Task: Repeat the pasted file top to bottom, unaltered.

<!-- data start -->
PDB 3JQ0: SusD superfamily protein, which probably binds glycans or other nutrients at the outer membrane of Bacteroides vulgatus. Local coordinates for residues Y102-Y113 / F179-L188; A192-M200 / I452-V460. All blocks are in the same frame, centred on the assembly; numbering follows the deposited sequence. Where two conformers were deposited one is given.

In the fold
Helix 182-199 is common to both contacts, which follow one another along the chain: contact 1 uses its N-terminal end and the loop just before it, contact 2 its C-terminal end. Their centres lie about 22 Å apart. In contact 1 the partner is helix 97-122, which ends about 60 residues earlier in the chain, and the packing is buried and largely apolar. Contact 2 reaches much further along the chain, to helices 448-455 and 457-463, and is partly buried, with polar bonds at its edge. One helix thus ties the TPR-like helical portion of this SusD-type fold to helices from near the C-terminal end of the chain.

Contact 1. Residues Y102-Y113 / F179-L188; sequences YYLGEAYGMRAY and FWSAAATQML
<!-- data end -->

PDB 3JQ0: SusD superfamily protein, which probably binds glycans or other nutrients at the outer membrane of Bacteroides vulgatus. Local coordinates for residues Y102-Y113 / F179-L188; A192-M200 / I452-V460. All blocks are in the same frame, centred on the assembly; numbering follows the deposited sequence. Where two conformers were deposited one is given.

In the fold
Helix 182-199 is common to both contacts, which follow one another along the chain: contact 1 uses its N-terminal end and the loop just before it, contact 2 its C-terminal end. Their centres lie about 22 Å apart. In contact 1 the partner is helix 97-122, which ends about 60 residues earlier in the chain, and the packing is buried and largely apolar. Contact 2 reaches much further along the chain, to helices 448-455 and 457-463, and is partly buried, with polar bonds at its edge. One helix thus ties the TPR-like helical portion of this SusD-type fold to helices from near the C-terminal end of the chain.

Contact 1. Residues Y102-Y113 / F179-L188; sequences YYLGEAYGMRAY and FWSAAATQML